Also, until the early 1960s, every gasoline station had a metal rack in the office filled with fanfolded, regional state highway maps. The maps were free to all customers. By the 1980s state maps disappeared from the gas stations, after this they were found in book stores and later yet in “convenience stores” for $1.50 to $3.00 each.
American heroes, 1950 style
The editor’s of Life Magazine invited youth nationwide to send them a list of individuals they admired most. As an insight into the values of the time, the respondents listed: author Louisa May Alcot, baseball player Joe DiMaggio, song and dance girl Vera-Ellen, President Franklin D. Roosevelt, Abraham Lincoln, movie actor/ cowboy Roy Rogers, Army General Douglas MacAurthur, Red Cross founder Clara Barton, actor-singer Doris Day, sister Elizabeth Kennedy, baseball home-run hitter Babe Ruth and nurse Florence Nightingale.
McCarthyism: The Communist witching
During President Harry Truman’s term in office, a Communist witch hunt caught the mood of America. Don’t ever believe such things can’t happen in ‘modern’ America. People are people everywhere in the world, when group or national passions rise, ‘witch hunts’ and other persecutions can take place.
Joseph McCarthy, a Republican Senator from Wisconsin, led American politicians on a broad search for “Pinkos, Com-symphs (Communist sympathizers), Reds (as in Red Chinese Communists), and Commies (Russian or East Block communists), inside our national boarders. U.S. Government employees, scientists, teachers, actors, TV personalities, writers and even clergymen lost jobs because of accusations made by unknown informants.
The rule that a man was innocent until proved guilty was replaced by one that considered him guilty until he could prove his innocence. All the harassment and publicity on radio, TV and on the newspapers resulted in a small number of people actually being “blackballed’ from their professions. The episode made McCarthy a famous public figure for a few years. Then, like other big news events, the witch hunt lost steam. Television series, such as “I Was A Communist”, lost ratings. Before long, people put the whole affair behind them. Today, this once vital and exciting chapter of American history, perhaps a little too conveniently, has been all but forgotten.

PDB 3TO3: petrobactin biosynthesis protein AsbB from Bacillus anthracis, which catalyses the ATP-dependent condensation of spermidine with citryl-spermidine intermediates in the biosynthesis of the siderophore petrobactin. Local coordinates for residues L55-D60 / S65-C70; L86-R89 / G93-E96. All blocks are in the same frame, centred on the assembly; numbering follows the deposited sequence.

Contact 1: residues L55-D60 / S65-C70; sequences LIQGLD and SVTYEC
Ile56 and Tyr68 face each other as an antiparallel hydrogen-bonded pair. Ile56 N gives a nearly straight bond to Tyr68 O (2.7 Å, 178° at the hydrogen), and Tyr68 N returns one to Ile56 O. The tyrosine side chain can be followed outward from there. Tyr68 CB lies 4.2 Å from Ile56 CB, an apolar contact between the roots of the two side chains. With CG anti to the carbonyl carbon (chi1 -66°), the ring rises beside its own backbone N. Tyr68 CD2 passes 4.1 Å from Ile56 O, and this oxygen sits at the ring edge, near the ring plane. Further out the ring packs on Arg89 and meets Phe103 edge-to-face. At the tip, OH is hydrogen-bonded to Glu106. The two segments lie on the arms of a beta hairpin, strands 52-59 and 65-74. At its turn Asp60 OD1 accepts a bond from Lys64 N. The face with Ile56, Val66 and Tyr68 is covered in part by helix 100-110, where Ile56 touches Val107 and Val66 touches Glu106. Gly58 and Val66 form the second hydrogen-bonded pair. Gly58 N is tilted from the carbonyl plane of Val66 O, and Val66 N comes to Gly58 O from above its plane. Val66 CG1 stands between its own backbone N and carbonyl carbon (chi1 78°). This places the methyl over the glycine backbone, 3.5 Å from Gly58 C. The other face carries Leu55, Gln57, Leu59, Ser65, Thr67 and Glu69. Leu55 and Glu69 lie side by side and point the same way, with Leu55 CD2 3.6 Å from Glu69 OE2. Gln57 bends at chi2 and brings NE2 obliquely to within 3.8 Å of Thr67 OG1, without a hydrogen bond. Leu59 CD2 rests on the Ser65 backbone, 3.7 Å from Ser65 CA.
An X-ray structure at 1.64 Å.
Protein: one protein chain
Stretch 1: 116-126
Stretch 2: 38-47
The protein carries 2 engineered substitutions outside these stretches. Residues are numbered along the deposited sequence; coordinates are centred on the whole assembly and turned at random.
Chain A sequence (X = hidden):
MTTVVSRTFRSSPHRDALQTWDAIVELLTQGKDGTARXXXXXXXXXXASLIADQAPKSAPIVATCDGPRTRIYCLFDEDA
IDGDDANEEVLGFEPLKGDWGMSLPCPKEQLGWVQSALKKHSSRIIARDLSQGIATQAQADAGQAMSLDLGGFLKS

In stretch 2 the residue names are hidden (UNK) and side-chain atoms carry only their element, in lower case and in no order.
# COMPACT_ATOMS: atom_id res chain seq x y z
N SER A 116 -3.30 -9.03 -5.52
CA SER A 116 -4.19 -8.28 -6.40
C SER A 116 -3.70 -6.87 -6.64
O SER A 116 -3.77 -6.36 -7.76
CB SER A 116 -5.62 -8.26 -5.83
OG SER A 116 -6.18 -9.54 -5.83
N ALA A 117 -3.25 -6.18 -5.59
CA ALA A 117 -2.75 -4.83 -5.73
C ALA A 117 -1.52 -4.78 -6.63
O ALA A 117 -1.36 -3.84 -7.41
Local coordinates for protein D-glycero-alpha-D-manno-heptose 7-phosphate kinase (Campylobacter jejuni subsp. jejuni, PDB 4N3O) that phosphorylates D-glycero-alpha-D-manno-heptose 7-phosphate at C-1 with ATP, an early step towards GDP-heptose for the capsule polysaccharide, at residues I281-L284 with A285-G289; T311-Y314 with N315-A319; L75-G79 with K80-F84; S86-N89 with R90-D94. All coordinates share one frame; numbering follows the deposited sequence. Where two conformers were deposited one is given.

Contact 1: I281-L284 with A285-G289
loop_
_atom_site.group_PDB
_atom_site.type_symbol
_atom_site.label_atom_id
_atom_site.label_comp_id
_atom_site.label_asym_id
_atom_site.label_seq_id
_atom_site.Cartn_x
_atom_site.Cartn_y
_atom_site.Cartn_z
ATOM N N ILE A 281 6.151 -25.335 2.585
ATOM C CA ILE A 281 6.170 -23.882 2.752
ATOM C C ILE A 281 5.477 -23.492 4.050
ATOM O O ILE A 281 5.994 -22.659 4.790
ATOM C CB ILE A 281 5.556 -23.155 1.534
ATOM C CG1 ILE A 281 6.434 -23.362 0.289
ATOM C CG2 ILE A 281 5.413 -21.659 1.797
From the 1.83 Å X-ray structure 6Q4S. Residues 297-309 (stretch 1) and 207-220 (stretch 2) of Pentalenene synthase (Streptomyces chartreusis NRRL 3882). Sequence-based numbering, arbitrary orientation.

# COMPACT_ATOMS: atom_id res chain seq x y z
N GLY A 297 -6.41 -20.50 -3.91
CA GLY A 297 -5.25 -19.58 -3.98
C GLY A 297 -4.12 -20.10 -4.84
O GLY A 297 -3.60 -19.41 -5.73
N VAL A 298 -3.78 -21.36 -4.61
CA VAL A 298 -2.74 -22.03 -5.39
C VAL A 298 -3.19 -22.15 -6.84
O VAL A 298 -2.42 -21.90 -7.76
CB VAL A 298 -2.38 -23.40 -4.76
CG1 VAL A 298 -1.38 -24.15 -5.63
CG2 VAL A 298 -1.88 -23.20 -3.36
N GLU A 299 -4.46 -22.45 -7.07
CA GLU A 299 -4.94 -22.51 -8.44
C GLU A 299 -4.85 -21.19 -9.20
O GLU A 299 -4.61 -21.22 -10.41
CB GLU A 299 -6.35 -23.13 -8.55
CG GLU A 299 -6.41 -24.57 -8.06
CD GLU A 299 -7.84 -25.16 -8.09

North Korean invades South Korea
On June 25, North Korean soldiers invaded South Korea. Tension gripped the Western world as the conceptual images of a one minded Communist Asia, sunk into the public psyche.
The Korean ‘Police Action’
In September, the United Nations recommended military action be taken against North Korea. In September, US troops led by General Douglas MacArthur landed in South Korea. The Korean War or so called “Police Action”, was begun. General MacAurthur was eventually successful in pushing the North Koreans back above the 38th Parallel. He demanded that President Truman allow him to continue his assault and take North Korea. At this point, Mao Tse-Tung, leader of Communist China came to the aid of North Korea. (Image at right is the new F86 propeller-less jet, used in Korean combat.)
Finally, MacAurthur’s policy of trying to force an attack on North Korea brought him into personal conflict with President Truman, his Commander and Chief. MacAurthur carried on his own political campaign trying to enlist Congress and the American people to back his view. By doing so he overstepped his authority and was dismissed from military command by President Truman. At his retirement speech, MacAurthur told Congress and the American people, “… Old soldiers never die, they just fade away.”
As a result of China’s tough policy toward the USA and our refusal to carry the Korean conflict to a decisive conclusion, the nations of Southeast Asia began to view the United States as a “paper tiger” while China’s influence as a world power grew.
Among the movies that the family attended this year were;
Broken Arrow with James Stewart, Jeff Chandler, Debra Paget, Will Geer
King Solomon’s Mines with Stewart Granger, Deborah Kerr, Richard Carlson
Tarzan Finds A Son with (1939) with Johnny Weissmuller, Maureen O’Sullivan
Winchester ’73 with James Stewart, Shelly Winters, Dan Duryea, Stephen McNally